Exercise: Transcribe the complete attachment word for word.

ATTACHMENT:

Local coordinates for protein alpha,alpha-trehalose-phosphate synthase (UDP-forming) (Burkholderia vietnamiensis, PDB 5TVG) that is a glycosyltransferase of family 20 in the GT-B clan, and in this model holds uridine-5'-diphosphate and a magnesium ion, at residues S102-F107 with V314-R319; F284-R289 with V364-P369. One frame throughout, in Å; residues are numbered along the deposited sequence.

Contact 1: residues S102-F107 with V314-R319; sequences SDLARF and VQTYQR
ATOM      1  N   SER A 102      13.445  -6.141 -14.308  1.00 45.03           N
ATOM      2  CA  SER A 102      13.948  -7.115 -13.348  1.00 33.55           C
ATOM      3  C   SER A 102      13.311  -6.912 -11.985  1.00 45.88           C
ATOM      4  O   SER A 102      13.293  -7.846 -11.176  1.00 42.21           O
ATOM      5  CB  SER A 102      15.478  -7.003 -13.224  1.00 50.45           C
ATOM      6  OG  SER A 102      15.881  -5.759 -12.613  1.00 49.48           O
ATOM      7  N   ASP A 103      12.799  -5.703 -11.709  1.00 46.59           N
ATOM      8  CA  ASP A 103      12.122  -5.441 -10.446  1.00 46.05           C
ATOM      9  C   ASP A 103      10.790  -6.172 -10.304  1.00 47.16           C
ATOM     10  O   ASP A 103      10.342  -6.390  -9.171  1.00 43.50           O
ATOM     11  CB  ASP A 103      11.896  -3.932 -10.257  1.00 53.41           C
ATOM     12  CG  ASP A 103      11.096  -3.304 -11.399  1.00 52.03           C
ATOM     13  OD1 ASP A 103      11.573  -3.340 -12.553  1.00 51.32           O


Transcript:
Local coordinates for protein alpha,alpha-trehalose-phosphate synthase (UDP-forming) (Burkholderia vietnamiensis, PDB 5TVG) that is a glycosyltransferase of family 20 in the GT-B clan, and in this model holds uridine-5'-diphosphate and a magnesium ion, at residues S102-F107 with V314-R319; F284-R289 with V364-P369. One frame throughout, in Å; residues are numbered along the deposited sequence.

Contact 1: residues S102-F107 with V314-R319; sequences SDLARF and VQTYQR
ATOM      1  N   SER A 102      13.445  -6.141 -14.308  1.00 45.03           N
ATOM      2  CA  SER A 102      13.948  -7.115 -13.348  1.00 33.55           C
ATOM      3  C   SER A 102      13.311  -6.912 -11.985  1.00 45.88           C
ATOM      4  O   SER A 102      13.293  -7.846 -11.176  1.00 42.21           O
ATOM      5  CB  SER A 102      15.478  -7.003 -13.224  1.00 50.45           C
ATOM      6  OG  SER A 102      15.881  -5.759 -12.613  1.00 49.48           O
ATOM      7  N   ASP A 103      12.799  -5.703 -11.709  1.00 46.59           N
ATOM      8  CA  ASP A 103      12.122  -5.441 -10.446  1.00 46.05           C
ATOM      9  C   ASP A 103      10.790  -6.172 -10.304  1.00 47.16           C
ATOM     10  O   ASP A 103      10.342  -6.390  -9.171  1.00 43.50           O
ATOM     11  CB  ASP A 103      11.896  -3.932 -10.257  1.00 53.41           C
ATOM     12  CG  ASP A 103      11.096  -3.304 -11.399  1.00 52.03           C
ATOM     13  OD1 ASP A 103      11.573  -3.340 -12.553  1.00 51.32           O